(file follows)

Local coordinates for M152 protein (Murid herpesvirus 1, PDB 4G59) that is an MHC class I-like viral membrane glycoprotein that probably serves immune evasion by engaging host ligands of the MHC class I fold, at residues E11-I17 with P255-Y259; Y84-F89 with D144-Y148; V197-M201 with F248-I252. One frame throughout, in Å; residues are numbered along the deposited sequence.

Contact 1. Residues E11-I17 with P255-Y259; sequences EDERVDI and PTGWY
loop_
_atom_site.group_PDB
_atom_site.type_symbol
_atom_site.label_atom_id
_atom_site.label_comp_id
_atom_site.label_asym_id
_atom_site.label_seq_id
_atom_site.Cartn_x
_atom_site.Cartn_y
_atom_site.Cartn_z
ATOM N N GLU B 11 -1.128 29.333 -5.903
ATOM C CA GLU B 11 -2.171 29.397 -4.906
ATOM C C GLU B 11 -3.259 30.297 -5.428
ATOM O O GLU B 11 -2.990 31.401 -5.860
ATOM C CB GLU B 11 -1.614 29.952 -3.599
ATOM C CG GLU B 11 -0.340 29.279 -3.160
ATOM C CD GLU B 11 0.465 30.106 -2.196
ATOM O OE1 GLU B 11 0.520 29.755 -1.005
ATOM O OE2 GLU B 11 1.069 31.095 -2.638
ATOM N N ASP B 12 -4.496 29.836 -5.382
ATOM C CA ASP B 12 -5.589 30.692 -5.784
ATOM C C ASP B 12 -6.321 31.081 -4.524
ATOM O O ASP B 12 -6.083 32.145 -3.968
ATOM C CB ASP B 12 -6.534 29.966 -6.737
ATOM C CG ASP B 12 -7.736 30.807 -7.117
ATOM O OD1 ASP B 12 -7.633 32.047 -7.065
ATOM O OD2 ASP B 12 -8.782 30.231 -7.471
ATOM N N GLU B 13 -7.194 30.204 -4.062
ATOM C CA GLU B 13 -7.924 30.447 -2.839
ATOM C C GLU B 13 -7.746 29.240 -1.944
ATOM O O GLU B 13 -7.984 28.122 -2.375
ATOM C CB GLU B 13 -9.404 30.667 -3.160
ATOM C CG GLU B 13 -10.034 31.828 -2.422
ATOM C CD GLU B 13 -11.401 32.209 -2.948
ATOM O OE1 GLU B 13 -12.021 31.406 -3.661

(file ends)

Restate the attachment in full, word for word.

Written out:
Local coordinates for M152 protein (Murid herpesvirus 1, PDB 4G59) that is an MHC class I-like viral membrane glycoprotein that probably serves immune evasion by engaging host ligands of the MHC class I fold, at residues E11-I17 with P255-Y259; Y84-F89 with D144-Y148; V197-M201 with F248-I252. One frame throughout, in Å; residues are numbered along the deposited sequence.

Contact 1. Residues E11-I17 with P255-Y259; sequences EDERVDI and PTGWY
loop_
_atom_site.group_PDB
_atom_site.type_symbol
_atom_site.label_atom_id
_atom_site.label_comp_id
_atom_site.label_asym_id
_atom_site.label_seq_id
_atom_site.Cartn_x
_atom_site.Cartn_y
_atom_site.Cartn_z
ATOM N N GLU B 11 -1.128 29.333 -5.903
ATOM C CA GLU B 11 -2.171 29.397 -4.906
ATOM C C GLU B 11 -3.259 30.297 -5.428
ATOM O O GLU B 11 -2.990 31.401 -5.860
ATOM C CB GLU B 11 -1.614 29.952 -3.599
ATOM C CG GLU B 11 -0.340 29.279 -3.160
ATOM C CD GLU B 11 0.465 30.106 -2.196
ATOM O OE1 GLU B 11 0.520 29.755 -1.005
ATOM O OE2 GLU B 11 1.069 31.095 -2.638
ATOM N N ASP B 12 -4.496 29.836 -5.382
ATOM C CA ASP B 12 -5.589 30.692 -5.784
ATOM C C ASP B 12 -6.321 31.081 -4.524
ATOM O O ASP B 12 -6.083 32.145 -3.968
ATOM C CB ASP B 12 -6.534 29.966 -6.737
ATOM C CG ASP B 12 -7.736 30.807 -7.117
ATOM O OD1 ASP B 12 -7.633 32.047 -7.065
ATOM O OD2 ASP B 12 -8.782 30.231 -7.471
ATOM N N GLU B 13 -7.194 30.204 -4.062
ATOM C CA GLU B 13 -7.924 30.447 -2.839
ATOM C C GLU B 13 -7.746 29.240 -1.944
ATOM O O GLU B 13 -7.984 28.122 -2.375
ATOM C CB GLU B 13 -9.404 30.667 -3.160
ATOM C CG GLU B 13 -10.034 31.828 -2.422
ATOM C CD GLU B 13 -11.401 32.209 -2.948
ATOM O OE1 GLU B 13 -12.021 31.406 -3.661